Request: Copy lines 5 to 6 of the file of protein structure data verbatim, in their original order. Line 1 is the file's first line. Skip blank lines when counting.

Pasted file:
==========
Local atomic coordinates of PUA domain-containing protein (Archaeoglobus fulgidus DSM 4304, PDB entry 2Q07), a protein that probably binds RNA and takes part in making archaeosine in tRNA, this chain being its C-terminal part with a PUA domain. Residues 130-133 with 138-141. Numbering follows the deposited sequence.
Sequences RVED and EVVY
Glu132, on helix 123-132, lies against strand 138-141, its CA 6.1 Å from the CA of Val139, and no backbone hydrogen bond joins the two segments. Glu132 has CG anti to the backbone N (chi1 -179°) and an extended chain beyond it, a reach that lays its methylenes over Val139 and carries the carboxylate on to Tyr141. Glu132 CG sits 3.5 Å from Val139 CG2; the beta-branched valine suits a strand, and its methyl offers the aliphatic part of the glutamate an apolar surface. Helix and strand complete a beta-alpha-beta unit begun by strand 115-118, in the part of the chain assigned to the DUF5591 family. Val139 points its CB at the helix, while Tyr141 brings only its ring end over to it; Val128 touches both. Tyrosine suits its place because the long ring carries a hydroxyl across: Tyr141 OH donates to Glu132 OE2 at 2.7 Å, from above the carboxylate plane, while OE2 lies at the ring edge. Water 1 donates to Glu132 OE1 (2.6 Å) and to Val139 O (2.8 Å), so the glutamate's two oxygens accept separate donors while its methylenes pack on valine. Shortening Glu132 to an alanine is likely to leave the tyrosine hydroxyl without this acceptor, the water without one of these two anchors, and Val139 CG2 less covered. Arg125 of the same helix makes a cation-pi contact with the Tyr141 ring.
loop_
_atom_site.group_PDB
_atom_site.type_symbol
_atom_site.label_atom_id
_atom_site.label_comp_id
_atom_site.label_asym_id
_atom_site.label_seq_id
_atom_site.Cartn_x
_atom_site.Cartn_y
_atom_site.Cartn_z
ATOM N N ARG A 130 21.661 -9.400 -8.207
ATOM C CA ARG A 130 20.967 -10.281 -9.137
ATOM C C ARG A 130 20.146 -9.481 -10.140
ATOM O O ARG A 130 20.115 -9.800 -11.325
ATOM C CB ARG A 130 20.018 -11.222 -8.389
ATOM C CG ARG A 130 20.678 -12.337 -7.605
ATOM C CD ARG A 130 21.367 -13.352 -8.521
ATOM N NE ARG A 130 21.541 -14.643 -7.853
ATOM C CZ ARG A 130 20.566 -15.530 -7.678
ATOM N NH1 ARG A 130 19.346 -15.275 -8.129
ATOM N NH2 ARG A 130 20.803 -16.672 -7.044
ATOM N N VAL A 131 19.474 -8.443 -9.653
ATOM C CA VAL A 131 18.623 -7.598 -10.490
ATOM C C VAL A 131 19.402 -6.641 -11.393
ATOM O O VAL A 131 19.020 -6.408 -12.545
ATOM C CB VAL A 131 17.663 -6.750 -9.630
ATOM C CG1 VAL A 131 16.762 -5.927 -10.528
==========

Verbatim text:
_atom_site.group_PDB
_atom_site.type_symbol